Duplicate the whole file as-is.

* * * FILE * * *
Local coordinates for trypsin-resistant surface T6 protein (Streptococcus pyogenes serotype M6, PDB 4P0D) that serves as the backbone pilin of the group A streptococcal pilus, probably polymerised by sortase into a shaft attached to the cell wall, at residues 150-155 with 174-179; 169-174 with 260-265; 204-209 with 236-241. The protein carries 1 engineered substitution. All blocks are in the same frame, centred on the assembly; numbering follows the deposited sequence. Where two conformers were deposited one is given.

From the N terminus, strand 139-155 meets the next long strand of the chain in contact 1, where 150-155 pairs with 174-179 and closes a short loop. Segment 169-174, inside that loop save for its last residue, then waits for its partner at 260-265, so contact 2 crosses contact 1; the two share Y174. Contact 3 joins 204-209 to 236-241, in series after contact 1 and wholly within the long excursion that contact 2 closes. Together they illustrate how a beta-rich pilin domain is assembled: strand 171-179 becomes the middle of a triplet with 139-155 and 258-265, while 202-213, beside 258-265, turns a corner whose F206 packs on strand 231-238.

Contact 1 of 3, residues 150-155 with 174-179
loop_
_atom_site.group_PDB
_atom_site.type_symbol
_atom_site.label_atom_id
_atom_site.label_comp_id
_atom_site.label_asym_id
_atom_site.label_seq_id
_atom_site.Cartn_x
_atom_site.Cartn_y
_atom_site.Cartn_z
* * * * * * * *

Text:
Local coordinates for trypsin-resistant surface T6 protein (Streptococcus pyogenes serotype M6, PDB 4P0D) that serves as the backbone pilin of the group A streptococcal pilus, probably polymerised by sortase into a shaft attached to the cell wall, at residues 150-155 with 174-179; 169-174 with 260-265; 204-209 with 236-241. The protein carries 1 engineered substitution. All blocks are in the same frame, centred on the assembly; numbering follows the deposited sequence. Where two conformers were deposited one is given.

From the N terminus, strand 139-155 meets the next long strand of the chain in contact 1, where 150-155 pairs with 174-179 and closes a short loop. Segment 169-174, inside that loop save for its last residue, then waits for its partner at 260-265, so contact 2 crosses contact 1; the two share Y174. Contact 3 joins 204-209 to 236-241, in series after contact 1 and wholly within the long excursion that contact 2 closes. Together they illustrate how a beta-rich pilin domain is assembled: strand 171-179 becomes the middle of a triplet with 139-155 and 258-265, while 202-213, beside 258-265, turns a corner whose F206 packs on strand 231-238.

Contact 1 of 3, residues 150-155 with 174-179
loop_
_atom_site.group_PDB
_atom_site.type_symbol
_atom_site.label_atom_id
_atom_site.label_comp_id
_atom_site.label_asym_id
_atom_site.label_seq_id
_atom_site.Cartn_x
_atom_site.Cartn_y
_atom_site.Cartn_z